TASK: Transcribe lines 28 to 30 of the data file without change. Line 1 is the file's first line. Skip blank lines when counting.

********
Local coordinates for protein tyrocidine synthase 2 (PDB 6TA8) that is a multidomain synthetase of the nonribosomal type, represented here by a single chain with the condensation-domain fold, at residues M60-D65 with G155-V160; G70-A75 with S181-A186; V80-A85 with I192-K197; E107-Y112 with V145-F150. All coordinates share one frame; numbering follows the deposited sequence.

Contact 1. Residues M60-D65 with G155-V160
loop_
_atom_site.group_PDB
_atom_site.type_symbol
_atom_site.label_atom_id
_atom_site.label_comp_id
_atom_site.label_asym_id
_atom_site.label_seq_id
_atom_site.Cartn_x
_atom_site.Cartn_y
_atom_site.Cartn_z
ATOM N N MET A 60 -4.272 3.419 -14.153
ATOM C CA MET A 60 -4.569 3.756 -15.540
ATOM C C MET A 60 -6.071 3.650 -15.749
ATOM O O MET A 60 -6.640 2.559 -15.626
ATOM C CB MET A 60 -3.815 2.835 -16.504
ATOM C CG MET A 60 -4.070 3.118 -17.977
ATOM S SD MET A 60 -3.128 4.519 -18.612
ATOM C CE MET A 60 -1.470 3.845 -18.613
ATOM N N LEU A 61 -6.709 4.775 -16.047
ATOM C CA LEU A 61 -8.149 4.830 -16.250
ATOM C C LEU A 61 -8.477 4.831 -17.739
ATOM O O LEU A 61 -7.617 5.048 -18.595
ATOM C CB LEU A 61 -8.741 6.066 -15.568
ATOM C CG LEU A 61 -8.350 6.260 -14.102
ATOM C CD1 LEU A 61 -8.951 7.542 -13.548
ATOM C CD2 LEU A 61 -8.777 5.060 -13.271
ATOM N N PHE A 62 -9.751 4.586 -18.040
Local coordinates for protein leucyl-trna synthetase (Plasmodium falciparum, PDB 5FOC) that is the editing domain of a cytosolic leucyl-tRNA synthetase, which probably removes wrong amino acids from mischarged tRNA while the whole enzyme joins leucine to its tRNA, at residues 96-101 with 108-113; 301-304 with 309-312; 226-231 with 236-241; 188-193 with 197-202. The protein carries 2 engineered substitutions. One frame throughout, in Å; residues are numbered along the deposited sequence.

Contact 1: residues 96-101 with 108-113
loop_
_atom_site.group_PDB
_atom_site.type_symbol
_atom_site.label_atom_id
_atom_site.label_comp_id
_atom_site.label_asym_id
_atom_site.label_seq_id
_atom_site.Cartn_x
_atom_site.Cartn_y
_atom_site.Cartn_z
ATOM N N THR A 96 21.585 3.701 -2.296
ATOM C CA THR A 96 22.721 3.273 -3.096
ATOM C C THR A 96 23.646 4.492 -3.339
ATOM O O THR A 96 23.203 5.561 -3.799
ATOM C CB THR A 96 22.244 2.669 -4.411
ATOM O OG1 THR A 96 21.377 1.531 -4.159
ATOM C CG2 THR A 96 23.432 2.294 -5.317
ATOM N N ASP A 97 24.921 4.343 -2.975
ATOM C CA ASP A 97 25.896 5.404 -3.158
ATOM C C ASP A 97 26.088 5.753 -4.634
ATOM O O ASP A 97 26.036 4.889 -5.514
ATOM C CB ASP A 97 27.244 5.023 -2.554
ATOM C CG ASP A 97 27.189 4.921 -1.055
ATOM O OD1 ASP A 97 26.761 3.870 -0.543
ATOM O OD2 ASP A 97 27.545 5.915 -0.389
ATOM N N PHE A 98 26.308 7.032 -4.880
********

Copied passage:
ATOM C CD2 LEU A 61 -8.777 5.060 -13.271
ATOM N N PHE A 62 -9.751 4.586 -18.040
Local coordinates for protein leucyl-trna synthetase (Plasmodium falciparum, PDB 5FOC) that is the editing domain of a cytosolic leucyl-tRNA synthetase, which probably removes wrong amino acids from mischarged tRNA while the whole enzyme joins leucine to its tRNA, at residues 96-101 with 108-113; 301-304 with 309-312; 226-231 with 236-241; 188-193 with 197-202. The protein carries 2 engineered substitutions. One frame throughout, in Å; residues are numbered along the deposited sequence.